Cities Rethink How to Cope with Extreme Heat During Covid-19 Outbreaks

A group of men sit with socialdistincing inside an air conditioned room at a cooling center as temperatures rise amid the COVID-19 pandemic Wednesday, May 6, 2020, in Los Angeles.

A group of men sit with socialdistincing inside an air conditioned room at a cooling center as temperatures rise amid the COVID-19 pandemic Wednesday, May 6, 2020, in Los Angeles. AP Photo/Marcio Jose Sanchez


Connecting state and local government leaders

Cities are enforcing capacity restrictions at cooling centers and offering free air conditioners as a way to beat the heat.

The local library or public pool might typically offer relief amid a summer heat wave. But with both coronavirus outbreaks and temperatures on the rise across the United States, local government leaders are rethinking strategies to keep residents cool and safe.

Heat advisories were in effect in cities up and down the East Coast Monday, where heat indices have soared into the triple digits. The heat wave could continue in some parts of the mid-Atlantic through the end of the week.  

In Boston, where libraries and public pools remain closed as a precaution to prevent the spread of Covid-19, the city opened 20 cooling centers at family and youth facilities to offer residents a way to escape the heat. The centers will only allow 40% capacity so that people can keep appropriate physical distances from each other and  face masks are required to enter. The city encouraged residents to call ahead to determine the capacity available at a center before visiting.

Mayor Marty Walsh encouraged residents seeking shelter at cooling centers or elsewhere in the city to continue to practice social distancing, to avoid crowds and to wear a face covering. 

“If the face covering causes you to overheat, find a shaded area where you can maintain 6 feet of distance from others, and then remove the face covering so that you can breathe easily and cool down,” Walsh said in a statement announcing the openings.

New York City announced its heat emergency plan back in May, allotting money to pay for the purchase and installation of home air conditioners and to pay bills for some residents so they can afford to keep them running.

At a cost of $55 million, the city is distributing 74,000 air conditioners to low-income seniors. To qualify for the program, seniors must have an income of 60% or less below the state median income and not have any air conditioning in their home currently.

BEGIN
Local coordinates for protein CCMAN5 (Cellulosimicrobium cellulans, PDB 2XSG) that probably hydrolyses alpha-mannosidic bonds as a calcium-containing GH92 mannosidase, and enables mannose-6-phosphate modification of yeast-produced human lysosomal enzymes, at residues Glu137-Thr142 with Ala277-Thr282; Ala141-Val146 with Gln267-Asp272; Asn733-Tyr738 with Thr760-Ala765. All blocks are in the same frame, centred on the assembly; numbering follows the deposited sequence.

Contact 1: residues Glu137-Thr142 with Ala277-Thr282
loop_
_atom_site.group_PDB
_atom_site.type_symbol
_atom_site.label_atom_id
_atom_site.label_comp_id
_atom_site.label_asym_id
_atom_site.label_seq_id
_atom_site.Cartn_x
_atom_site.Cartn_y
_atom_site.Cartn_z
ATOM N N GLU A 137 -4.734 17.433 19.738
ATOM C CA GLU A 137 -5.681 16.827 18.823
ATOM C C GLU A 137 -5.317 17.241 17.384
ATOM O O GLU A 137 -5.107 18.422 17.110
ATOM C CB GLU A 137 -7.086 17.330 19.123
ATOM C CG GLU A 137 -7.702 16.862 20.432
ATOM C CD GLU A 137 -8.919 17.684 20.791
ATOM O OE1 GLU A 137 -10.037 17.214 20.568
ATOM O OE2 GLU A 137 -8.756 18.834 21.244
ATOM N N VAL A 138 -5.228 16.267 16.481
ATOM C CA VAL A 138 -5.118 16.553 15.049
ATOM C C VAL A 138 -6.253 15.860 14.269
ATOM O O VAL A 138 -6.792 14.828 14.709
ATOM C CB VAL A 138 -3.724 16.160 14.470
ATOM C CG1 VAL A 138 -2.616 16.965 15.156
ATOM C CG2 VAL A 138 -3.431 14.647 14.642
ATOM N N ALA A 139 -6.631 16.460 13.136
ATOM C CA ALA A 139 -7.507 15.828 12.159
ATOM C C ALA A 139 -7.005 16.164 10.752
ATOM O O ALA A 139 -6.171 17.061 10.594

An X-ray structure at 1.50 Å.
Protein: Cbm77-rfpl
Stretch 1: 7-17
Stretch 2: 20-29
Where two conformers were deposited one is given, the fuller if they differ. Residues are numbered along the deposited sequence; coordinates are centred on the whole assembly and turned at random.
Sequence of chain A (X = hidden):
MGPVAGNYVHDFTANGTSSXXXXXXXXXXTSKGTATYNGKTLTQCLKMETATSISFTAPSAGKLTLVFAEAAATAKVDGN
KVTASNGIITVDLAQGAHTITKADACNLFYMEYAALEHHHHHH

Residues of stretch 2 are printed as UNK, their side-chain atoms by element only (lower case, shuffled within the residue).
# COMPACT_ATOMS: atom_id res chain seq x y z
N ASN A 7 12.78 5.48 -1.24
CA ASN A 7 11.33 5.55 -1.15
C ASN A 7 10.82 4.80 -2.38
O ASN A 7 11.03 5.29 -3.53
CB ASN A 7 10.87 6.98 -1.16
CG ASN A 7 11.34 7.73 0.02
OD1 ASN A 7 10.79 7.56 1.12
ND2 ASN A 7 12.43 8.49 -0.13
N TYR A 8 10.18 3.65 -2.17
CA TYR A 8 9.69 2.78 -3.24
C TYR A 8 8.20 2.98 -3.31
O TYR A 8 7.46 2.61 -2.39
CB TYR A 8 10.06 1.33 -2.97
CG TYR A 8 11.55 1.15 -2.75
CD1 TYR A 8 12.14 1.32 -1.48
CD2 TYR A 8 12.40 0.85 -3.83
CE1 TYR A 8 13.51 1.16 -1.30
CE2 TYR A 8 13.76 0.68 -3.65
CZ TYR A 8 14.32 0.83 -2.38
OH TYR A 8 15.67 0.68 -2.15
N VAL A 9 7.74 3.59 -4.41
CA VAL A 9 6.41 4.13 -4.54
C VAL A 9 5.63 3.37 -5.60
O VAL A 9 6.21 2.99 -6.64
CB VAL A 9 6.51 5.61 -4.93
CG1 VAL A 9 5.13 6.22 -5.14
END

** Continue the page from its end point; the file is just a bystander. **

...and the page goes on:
As of this week, the city has installed about 40,000 window units, said Mitch Schwartz, deputy press secretary for Mayor Bill de Blasio.

The soaring temperatures could provide a particularly dangerous heat island effect for people who live in heavily urbanized cities, scientists with the Union of Concerned Scientists warned in a blog post last week about the impending heat wave.

They urged local governments to continue to make cooling centers available when possible to do so safely, but also to target resources like free air conditioners or repairs of existing appliances at the homes of older adults who may be more susceptible to both heat-related illnesses and coronavirus so that they can remain cool in their residences.

Soaring temperatures have also led some cities to scale back or cancel outdoor coronavirus testing or food distributions programs to prevent residents and staff from waiting in the extreme heat.

In Washington, D.C., where temperatures were expected to hit 99 degrees on Monday, the city closed its outdoor coronavirus testing sites as well as its grocery distribution sites.

The Maryland Department of Health announced it is monitoring the weather conditions across the state and will adjust outdoor Covid-19 testing site hours as appropriate.

St. Mary’s County, Maryland announced Monday that it scaled back the hours at one of its outdoor Covid-19 testing facilities to 8 to 11 a.m. each day this week out of concern over the safety of employees and community members.

“Outdoor operations are preferred at this time for best ventilation and distancing, but we are looking into other options for future events at varying times and locations to ensure that COVID-19 testing is available in our community,” said Dr. Meena Brewster, the health officer for St. Mary’s County.

Andrea Noble is a staff correspondent with Route Fifty

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